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Monday, 18 April 2016

Oracle Form Triggers

A trigger is a program unit that is executed (fired) due to an event. You can use triggers to add or modify form functionality in a procedural way. These events include the following:

Query-related events
Data entry and validation
Logical or physical navigation
Internal events in the form
Errors and messages

Trigger Components

There are three main components to consider when you design a trigger in Forms Builder

Trigger type
Trigger code
Trigger scope

Trigger Type

The trigger type determines which type of event fires it. There are more than 100 built-in triggers, each identified by a specific name. Triggers are mostly fired by events within a form module.

Trigger Code

The code of the trigger defines the actions for the trigger to perform when it fires.

Trigger Scope

 The scope of a trigger is determined by its position in the form object hierarchy.   There are three possible levels
Form level: The trigger belongs to the form and can fire due to events across the entire form
Block level: The trigger belongs to a block and can fire only when this block is the current block
Item level: The trigger belongs to an individual item and can fire only when this item is the current item

Trigger Execution Hierarchy
When there is more than one trigger of the same type, you can alter the firing sequence of a trigger by setting the execution hierarchy (EH) trigger property. This diagram shows how setting EH affects the firing order of triggers:

1.     Fires first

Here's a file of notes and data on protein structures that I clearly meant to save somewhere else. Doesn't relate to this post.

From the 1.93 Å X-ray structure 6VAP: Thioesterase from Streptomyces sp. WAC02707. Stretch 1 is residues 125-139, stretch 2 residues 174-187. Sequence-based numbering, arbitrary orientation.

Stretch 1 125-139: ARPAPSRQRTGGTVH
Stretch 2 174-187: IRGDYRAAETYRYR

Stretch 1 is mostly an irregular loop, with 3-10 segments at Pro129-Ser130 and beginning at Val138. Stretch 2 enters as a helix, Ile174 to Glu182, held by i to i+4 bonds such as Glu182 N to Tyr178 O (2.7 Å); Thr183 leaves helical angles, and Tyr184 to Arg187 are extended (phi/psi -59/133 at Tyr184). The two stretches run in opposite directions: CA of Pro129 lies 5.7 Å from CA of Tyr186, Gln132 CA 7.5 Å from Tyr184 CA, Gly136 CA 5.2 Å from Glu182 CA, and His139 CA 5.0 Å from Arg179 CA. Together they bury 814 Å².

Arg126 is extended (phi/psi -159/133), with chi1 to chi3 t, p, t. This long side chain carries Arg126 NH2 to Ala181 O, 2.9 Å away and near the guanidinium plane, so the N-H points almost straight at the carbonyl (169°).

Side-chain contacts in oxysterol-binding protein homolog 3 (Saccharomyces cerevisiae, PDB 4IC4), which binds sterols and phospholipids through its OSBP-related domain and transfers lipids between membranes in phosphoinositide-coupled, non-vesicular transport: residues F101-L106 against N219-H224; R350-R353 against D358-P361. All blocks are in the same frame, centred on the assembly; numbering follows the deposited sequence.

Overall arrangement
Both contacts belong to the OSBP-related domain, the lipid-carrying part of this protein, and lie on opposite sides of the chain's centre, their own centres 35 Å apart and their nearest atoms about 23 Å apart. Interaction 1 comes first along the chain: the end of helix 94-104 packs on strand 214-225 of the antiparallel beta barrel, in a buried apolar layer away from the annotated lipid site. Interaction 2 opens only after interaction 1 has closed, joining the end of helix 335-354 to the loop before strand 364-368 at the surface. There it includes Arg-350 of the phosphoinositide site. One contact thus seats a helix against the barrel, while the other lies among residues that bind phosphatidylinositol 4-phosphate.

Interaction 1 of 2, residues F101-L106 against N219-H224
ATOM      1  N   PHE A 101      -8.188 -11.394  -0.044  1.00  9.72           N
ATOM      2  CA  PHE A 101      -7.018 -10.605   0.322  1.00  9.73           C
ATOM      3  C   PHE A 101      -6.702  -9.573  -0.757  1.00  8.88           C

2.     Fires second
3.     Fires third
4.       Fires independently

Creating Trigger
In the Object Navigator, select the Triggers node of the form, block, or item that will own the trigger. Alternatively, you can select an item in the Layout Editor if you are defining an item level trigger.

Use the PL/SQL Editor to define the trigger code.
Click the Compile icon in the PL/SQL Editor to compile the trigger. This displays immediate feedback in the form of compilation error messages, which you can correct. If the trigger compiles correctly, a message displays in the lower right corner of the editor.


Using Variables

Query Triggers
    Whenever form server receives signals for Query whether internally or externally, it fires certain triggers in specific sequence. Its understanding is really very useful if we need to customize the query process as necessary, and supplement the results returned by a query. The sequence of the various triggers which are fired under Query operation are:

PRE-QUERY: Used to construct WHERE clause
ON-QUERY: Used to construct SELECT statement and executes it
POST-QUERY: Used to populate non-database items 

Query Triggers Detailed Process

The Validation Levels:
Forms performs a validation process at several levels to ensure that records and individual values follow appropriate rules. If validation fails, then control is passed back to the appropriate level, so that the operator can make corrections. Validation occurs at:

Form Level
Block Level
Record Level
Item level

Validation Methods
There are few methods which can be implemented to perform validations. Some of these are:
Using Object Properties
Using Triggers
Using List of Values

Using Triggers
There are few triggers that fire due to validation, which let you add your own customized actions. There are also some built-in subprograms that you can call from triggers that affect validation. These triggers are:
Navigation occurs when the user or a trigger causes the input focus to move to another object. In addition to the visible navigation that occurs, some logical navigation takes place. This logical navigation is also known as internal navigation.

Example: When you enter a form module, you see the input focus in the first enterable item of the first navigation block. You do not see the internal navigation events that must occur for the input focus to enter the first item. These internal navigation events are as follows:
Entry to form
Entry to block
Entry to record
Entry to item

Controlling Navigation using triggers